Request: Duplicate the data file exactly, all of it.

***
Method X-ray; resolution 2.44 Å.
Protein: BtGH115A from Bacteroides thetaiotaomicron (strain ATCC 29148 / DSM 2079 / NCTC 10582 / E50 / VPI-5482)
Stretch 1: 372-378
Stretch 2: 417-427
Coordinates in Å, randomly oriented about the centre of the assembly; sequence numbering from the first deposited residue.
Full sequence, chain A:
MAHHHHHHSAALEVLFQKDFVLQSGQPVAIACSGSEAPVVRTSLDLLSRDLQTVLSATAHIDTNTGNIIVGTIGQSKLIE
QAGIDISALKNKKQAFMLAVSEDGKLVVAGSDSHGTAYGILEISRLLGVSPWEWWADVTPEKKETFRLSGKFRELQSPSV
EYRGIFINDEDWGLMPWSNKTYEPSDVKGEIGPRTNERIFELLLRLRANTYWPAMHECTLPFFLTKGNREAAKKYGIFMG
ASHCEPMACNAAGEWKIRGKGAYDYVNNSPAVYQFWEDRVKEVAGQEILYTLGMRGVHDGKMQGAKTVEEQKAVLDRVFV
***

Method X-ray; resolution 2.44 Å.
Protein: BtGH115A from Bacteroides thetaiotaomicron (strain ATCC 29148 / DSM 2079 / NCTC 10582 / E50 / VPI-5482)
Stretch 1: 372-378
Stretch 2: 417-427
Coordinates in Å, randomly oriented about the centre of the assembly; sequence numbering from the first deposited residue.
Full sequence, chain A:
MAHHHHHHSAALEVLFQKDFVLQSGQPVAIACSGSEAPVVRTSLDLLSRDLQTVLSATAHIDTNTGNIIVGTIGQSKLIE
QAGIDISALKNKKQAFMLAVSEDGKLVVAGSDSHGTAYGILEISRLLGVSPWEWWADVTPEKKETFRLSGKFRELQSPSV
EYRGIFINDEDWGLMPWSNKTYEPSDVKGEIGPRTNERIFELLLRLRANTYWPAMHECTLPFFLTKGNREAAKKYGIFMG
ASHCEPMACNAAGEWKIRGKGAYDYVNNSPAVYQFWEDRVKEVAGQEILYTLGMRGVHDGKMQGAKTVEEQKAVLDRVFV